The Authority of Science, the Boulder Model, and Clinical Psychology

Lecture 17.  October 21 and 22.

Afterthoughts. Some questions and remarks after class suggested I should clarify what I meant about the peculiarity of the Boulder Model scientist-practitioner model of training in clinical psychology.

An important feature of modernism is the introduction of rationality and science as conferring social authority.  Authority is an important concept — it confers legitimacy on a person’s or institution’s influence on others.  It is much more than mere power.  For example, a physician can write a prescription for you, but he or she cannot force you to take it (and the use of force on inmates in psychiatric facilities has been the subject of much controversy, lawmaking, and litigation on precisely this point).  Prior to the rise of science, the most important sources of authority were religion and tradition, the authority of the priest and the aristocrat targeted for extinction by Voltaire.  But (see Condorcet) the Enlightenment introduced a new, potentially highest, authority, reason, and the institution that embodies this authority above all is science.  As Dr. Wenkman says, “Back off man, I’m a scientist!”

But what gives science authority?  One is first tempted to answer, knowledge: Workable, valid, knowledge about how the world works.  So you trust the doctor because he or she knows more about the causes and cure of diseases than you do.  But we must think more deeply.  We trust the knowledge of science because of how it was obtained — rationally, through scientific research.  Scientists go to a great deal of trouble to ensure that their conclusions are reached through rational procedures.  That is why, for example, articles go through peer-review and instances of fraud evoke such horror among scientists.  Journals don’t just publish every article that comes in the mail, and scientists who commit fraud are drummed out of the scientific community.  Science is a collection of practices that happens to produce knowledge, not just an accumulated collection of facts.  Scientific authority is rooted in its practices, not the body of ideas currently found in texts.  Ideas may be wrong, and are replaced by new ones, but the practices of science remain to continue to weed out false ideas and create better ones.

After World War II, psychology saw the opportunity to create a new profession, that of clinical psychologist practicing psychotherapy, previously the exclusive bailiwick of psychiatrists.  Let’s go back to the physician, remembering that psychiatrists are physicians.  Physicians have ample biological knowledge, and it is in that knowledge that their claim to authority lies.  However, the typical physician is not trained as a scientist, in the practices of scientific research, and has probably not carried out any original research.  The physician is a practitioner of a craft, medicine, not a research scientist.  Thus the physician’s authority is second-hand, rooted not in the rational practice of science but only in the study of the fruits of that practice.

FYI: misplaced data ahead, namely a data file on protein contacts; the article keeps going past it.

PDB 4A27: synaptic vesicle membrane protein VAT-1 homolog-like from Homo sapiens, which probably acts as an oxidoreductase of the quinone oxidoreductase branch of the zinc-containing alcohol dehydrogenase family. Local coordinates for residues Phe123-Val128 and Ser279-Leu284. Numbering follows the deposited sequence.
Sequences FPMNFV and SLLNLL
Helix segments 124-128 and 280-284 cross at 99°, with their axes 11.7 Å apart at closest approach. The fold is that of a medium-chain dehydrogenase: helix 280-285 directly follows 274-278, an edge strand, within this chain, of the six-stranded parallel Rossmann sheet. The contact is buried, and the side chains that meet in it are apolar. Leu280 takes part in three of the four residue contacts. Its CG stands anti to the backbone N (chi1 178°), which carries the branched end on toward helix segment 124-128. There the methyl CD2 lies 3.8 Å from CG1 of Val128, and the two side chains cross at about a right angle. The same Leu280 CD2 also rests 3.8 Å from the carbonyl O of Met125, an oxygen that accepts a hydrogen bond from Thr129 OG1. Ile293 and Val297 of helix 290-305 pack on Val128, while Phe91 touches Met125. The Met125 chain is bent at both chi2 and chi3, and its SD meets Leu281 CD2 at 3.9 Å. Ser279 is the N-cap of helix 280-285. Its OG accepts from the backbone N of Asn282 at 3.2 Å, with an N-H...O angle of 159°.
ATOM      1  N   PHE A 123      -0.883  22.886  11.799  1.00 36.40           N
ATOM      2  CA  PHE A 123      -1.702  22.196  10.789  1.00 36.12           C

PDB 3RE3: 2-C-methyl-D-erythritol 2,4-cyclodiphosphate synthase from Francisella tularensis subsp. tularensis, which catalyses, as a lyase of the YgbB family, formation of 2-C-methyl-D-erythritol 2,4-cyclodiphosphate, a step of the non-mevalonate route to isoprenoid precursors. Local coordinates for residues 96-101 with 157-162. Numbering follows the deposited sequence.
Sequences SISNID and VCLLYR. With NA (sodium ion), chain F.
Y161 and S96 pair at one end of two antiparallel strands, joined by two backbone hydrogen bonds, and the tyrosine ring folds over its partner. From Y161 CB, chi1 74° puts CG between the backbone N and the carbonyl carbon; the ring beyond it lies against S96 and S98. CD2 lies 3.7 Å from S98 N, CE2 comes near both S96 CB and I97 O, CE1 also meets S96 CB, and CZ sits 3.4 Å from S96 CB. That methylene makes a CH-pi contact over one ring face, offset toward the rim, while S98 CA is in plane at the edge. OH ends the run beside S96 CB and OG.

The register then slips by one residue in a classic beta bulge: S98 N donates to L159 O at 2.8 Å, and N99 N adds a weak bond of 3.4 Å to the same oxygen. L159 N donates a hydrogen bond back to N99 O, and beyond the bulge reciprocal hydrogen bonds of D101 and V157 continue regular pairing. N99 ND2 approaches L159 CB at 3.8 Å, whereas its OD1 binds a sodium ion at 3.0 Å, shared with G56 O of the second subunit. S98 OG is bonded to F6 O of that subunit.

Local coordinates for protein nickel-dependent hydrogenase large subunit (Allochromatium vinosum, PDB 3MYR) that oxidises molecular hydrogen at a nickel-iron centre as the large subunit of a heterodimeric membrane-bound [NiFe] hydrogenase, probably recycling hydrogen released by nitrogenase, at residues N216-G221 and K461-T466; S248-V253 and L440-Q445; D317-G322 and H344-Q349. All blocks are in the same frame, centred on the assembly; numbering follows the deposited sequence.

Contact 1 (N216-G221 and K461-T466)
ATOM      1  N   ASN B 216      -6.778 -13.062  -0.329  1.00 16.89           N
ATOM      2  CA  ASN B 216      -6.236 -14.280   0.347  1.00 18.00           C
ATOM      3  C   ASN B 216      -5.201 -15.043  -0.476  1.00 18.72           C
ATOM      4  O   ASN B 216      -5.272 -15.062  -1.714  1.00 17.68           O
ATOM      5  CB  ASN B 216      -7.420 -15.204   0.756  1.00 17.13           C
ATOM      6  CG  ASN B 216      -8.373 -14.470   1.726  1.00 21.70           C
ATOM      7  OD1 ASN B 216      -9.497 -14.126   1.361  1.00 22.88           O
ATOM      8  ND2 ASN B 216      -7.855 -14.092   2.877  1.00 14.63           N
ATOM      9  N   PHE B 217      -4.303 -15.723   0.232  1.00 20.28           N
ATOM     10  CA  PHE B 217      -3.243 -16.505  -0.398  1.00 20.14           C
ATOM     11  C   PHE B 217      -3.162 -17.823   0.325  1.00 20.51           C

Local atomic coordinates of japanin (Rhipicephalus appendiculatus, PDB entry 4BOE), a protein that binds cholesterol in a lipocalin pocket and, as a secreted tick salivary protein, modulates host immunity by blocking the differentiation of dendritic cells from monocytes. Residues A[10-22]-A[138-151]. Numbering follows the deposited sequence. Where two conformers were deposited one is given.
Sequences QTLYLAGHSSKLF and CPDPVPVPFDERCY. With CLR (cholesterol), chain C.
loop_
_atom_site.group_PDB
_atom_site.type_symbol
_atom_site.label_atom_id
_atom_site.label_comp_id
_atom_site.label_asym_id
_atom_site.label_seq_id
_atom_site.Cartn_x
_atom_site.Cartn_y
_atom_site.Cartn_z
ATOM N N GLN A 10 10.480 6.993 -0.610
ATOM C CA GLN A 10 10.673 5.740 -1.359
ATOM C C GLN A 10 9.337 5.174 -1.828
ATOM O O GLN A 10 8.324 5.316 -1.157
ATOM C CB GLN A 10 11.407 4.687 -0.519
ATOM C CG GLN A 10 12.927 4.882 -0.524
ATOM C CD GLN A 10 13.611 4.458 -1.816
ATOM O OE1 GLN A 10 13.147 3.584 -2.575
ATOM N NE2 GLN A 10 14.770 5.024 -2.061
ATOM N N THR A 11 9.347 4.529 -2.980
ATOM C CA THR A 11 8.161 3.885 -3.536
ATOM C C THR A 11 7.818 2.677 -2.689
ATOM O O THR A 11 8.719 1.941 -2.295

If clinical psychologists had been trained as physicians were, they would have no more authority than that of psychiatrists, and indeed would have less, as they would have no training in medicine.  Moreover, psychiatry was an already existing, high-prestige, profession.  One way to increase the authority of clinical psychologists, then, was to make them scientists, producers of knowledge, not just users of knowledge.  Their training as PhDs places them one step closer to the rationality of science than that of MDs, and thus they can say what an MD cannot, “Back off, man, I’m a scientist!”

Forethoughts. Other questions concerned careers in clinical psychology.  Clinical psychology faces serious challenges today on 3 fronts.  First, there is managed care, which seeks to reign in medical costs, and has subjected psychotherapy, whose outcomes are hard to test and often of marginal effect size, to especially stringent controls.  In connection with this, second, there is the rise of licensed clinical social workers (and to some degree PsyD holders), who also performs psychotherapy, but whose training is briefer and who can be produced in much larger quantities than PhD clinical psychologists (just compare the graduating class sizes of VCUs School of Social Work with our Department’s Clinical Program).  Third, there is the ongoing biological revolution in psychiatry, because of which it’s possible to treat mental disorders with medications only an MD can prescribe.  Simply put, the market for PhD clinical psychologists has shrunk over the past few decades and is likely to shrink farther.  The APA is trying to cope with all these changes (e.g., by working to get clinical psychologists prescription privileges), but the glory days of clinical psychology practice are probably over.